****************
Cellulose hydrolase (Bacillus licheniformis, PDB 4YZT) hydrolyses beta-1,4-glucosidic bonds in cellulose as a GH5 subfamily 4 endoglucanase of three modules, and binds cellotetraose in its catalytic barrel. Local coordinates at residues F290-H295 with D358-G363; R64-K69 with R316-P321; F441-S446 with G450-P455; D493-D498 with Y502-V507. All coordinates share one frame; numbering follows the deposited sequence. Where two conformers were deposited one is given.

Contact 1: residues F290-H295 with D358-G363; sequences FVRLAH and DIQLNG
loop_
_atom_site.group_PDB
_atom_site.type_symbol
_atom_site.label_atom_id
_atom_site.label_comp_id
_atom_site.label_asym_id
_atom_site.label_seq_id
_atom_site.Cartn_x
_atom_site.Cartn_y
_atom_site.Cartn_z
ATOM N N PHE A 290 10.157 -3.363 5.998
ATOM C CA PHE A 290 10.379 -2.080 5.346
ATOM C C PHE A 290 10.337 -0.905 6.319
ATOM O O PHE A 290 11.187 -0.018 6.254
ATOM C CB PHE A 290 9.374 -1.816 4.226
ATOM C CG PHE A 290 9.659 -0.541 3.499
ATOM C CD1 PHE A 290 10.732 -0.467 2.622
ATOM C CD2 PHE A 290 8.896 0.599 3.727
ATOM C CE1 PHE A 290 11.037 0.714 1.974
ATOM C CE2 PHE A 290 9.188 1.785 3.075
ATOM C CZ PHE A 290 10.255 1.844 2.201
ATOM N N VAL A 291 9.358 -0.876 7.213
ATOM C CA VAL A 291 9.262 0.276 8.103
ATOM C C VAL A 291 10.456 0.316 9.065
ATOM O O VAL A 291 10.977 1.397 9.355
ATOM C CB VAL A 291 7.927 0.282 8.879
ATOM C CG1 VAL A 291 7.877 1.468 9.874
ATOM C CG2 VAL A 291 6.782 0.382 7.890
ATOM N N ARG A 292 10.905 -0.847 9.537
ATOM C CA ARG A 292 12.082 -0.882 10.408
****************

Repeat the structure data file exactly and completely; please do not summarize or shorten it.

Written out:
Cellulose hydrolase (Bacillus licheniformis, PDB 4YZT) hydrolyses beta-1,4-glucosidic bonds in cellulose as a GH5 subfamily 4 endoglucanase of three modules, and binds cellotetraose in its catalytic barrel. Local coordinates at residues F290-H295 with D358-G363; R64-K69 with R316-P321; F441-S446 with G450-P455; D493-D498 with Y502-V507. All coordinates share one frame; numbering follows the deposited sequence. Where two conformers were deposited one is given.

Contact 1: residues F290-H295 with D358-G363; sequences FVRLAH and DIQLNG
loop_
_atom_site.group_PDB
_atom_site.type_symbol
_atom_site.label_atom_id
_atom_site.label_comp_id
_atom_site.label_asym_id
_atom_site.label_seq_id
_atom_site.Cartn_x
_atom_site.Cartn_y
_atom_site.Cartn_z
ATOM N N PHE A 290 10.157 -3.363 5.998
ATOM C CA PHE A 290 10.379 -2.080 5.346
ATOM C C PHE A 290 10.337 -0.905 6.319
ATOM O O PHE A 290 11.187 -0.018 6.254
ATOM C CB PHE A 290 9.374 -1.816 4.226
ATOM C CG PHE A 290 9.659 -0.541 3.499
ATOM C CD1 PHE A 290 10.732 -0.467 2.622
ATOM C CD2 PHE A 290 8.896 0.599 3.727
ATOM C CE1 PHE A 290 11.037 0.714 1.974
ATOM C CE2 PHE A 290 9.188 1.785 3.075
ATOM C CZ PHE A 290 10.255 1.844 2.201
ATOM N N VAL A 291 9.358 -0.876 7.213
ATOM C CA VAL A 291 9.262 0.276 8.103
ATOM C C VAL A 291 10.456 0.316 9.065
ATOM O O VAL A 291 10.977 1.397 9.355
ATOM C CB VAL A 291 7.927 0.282 8.879
ATOM C CG1 VAL A 291 7.877 1.468 9.874
ATOM C CG2 VAL A 291 6.782 0.382 7.890
ATOM N N ARG A 292 10.905 -0.847 9.537
ATOM C CA ARG A 292 12.082 -0.882 10.408